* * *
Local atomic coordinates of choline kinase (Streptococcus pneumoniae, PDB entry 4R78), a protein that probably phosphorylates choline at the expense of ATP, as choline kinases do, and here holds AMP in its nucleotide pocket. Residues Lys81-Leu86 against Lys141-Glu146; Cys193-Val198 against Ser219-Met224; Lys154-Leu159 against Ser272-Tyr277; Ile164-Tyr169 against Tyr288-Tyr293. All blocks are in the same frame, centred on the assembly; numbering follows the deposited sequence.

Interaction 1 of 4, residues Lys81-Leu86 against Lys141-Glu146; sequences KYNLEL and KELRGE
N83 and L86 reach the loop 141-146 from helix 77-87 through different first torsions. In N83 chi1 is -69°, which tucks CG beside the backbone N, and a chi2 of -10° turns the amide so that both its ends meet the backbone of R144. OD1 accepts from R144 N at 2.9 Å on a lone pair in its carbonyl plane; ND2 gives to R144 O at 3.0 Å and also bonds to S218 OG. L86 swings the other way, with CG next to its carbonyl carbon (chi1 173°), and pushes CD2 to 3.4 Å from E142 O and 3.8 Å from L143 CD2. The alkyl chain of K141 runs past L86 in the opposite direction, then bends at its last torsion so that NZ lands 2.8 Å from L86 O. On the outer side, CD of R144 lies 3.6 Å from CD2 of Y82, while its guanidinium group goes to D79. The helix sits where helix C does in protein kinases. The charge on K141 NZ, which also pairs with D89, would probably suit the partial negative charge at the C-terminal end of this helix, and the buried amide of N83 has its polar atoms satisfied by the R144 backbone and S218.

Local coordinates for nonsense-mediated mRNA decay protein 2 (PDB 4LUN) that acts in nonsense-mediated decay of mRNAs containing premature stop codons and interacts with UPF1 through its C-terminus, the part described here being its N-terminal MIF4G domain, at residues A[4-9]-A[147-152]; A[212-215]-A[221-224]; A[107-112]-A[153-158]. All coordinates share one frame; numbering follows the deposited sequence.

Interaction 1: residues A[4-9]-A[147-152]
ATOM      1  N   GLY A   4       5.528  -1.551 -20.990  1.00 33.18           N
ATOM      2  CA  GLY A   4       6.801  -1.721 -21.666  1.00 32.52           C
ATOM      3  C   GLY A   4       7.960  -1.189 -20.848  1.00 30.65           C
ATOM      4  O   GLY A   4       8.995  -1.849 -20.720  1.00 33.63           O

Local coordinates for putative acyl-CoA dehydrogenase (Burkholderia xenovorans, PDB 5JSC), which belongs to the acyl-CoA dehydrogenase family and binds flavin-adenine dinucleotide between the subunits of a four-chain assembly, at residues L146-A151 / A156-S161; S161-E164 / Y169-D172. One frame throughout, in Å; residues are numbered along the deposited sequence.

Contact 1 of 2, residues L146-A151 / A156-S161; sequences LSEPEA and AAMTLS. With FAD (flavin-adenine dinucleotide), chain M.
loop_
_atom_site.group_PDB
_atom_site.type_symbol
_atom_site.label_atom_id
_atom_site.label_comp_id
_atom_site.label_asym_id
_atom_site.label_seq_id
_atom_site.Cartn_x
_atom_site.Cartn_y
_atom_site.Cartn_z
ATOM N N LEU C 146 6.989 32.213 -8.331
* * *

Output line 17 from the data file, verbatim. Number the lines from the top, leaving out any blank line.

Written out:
_atom_site.label_asym_id